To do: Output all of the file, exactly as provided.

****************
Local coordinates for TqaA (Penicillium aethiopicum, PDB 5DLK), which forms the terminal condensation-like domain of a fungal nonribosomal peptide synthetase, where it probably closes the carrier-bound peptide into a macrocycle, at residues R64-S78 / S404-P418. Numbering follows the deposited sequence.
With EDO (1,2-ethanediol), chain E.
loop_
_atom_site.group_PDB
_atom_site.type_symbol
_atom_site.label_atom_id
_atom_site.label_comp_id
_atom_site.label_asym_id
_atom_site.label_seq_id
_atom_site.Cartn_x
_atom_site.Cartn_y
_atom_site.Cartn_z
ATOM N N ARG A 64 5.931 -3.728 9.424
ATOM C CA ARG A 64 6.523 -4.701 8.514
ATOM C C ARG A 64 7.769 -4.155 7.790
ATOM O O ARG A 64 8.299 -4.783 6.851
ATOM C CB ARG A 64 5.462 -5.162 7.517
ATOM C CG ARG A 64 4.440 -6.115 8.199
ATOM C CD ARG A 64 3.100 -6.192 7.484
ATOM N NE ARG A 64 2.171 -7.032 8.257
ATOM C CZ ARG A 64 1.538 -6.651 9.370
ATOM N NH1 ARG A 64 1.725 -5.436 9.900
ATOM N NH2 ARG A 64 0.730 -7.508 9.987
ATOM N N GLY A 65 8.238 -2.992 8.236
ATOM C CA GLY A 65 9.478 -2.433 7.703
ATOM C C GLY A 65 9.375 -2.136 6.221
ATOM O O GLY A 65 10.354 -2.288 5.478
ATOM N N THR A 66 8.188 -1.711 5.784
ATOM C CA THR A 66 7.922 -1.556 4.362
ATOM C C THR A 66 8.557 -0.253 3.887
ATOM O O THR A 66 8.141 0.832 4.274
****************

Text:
Local coordinates for TqaA (Penicillium aethiopicum, PDB 5DLK), which forms the terminal condensation-like domain of a fungal nonribosomal peptide synthetase, where it probably closes the carrier-bound peptide into a macrocycle, at residues R64-S78 / S404-P418. Numbering follows the deposited sequence.
With EDO (1,2-ethanediol), chain E.
loop_
_atom_site.group_PDB
_atom_site.type_symbol
_atom_site.label_atom_id
_atom_site.label_comp_id
_atom_site.label_asym_id
_atom_site.label_seq_id
_atom_site.Cartn_x
_atom_site.Cartn_y
_atom_site.Cartn_z
ATOM N N ARG A 64 5.931 -3.728 9.424
ATOM C CA ARG A 64 6.523 -4.701 8.514
ATOM C C ARG A 64 7.769 -4.155 7.790
ATOM O O ARG A 64 8.299 -4.783 6.851
ATOM C CB ARG A 64 5.462 -5.162 7.517
ATOM C CG ARG A 64 4.440 -6.115 8.199
ATOM C CD ARG A 64 3.100 -6.192 7.484
ATOM N NE ARG A 64 2.171 -7.032 8.257
ATOM C CZ ARG A 64 1.538 -6.651 9.370
ATOM N NH1 ARG A 64 1.725 -5.436 9.900
ATOM N NH2 ARG A 64 0.730 -7.508 9.987
ATOM N N GLY A 65 8.238 -2.992 8.236
ATOM C CA GLY A 65 9.478 -2.433 7.703
ATOM C C GLY A 65 9.375 -2.136 6.221
ATOM O O GLY A 65 10.354 -2.288 5.478
ATOM N N THR A 66 8.188 -1.711 5.784
ATOM C CA THR A 66 7.922 -1.556 4.362
ATOM C C THR A 66 8.557 -0.253 3.887
ATOM O O THR A 66 8.141 0.832 4.274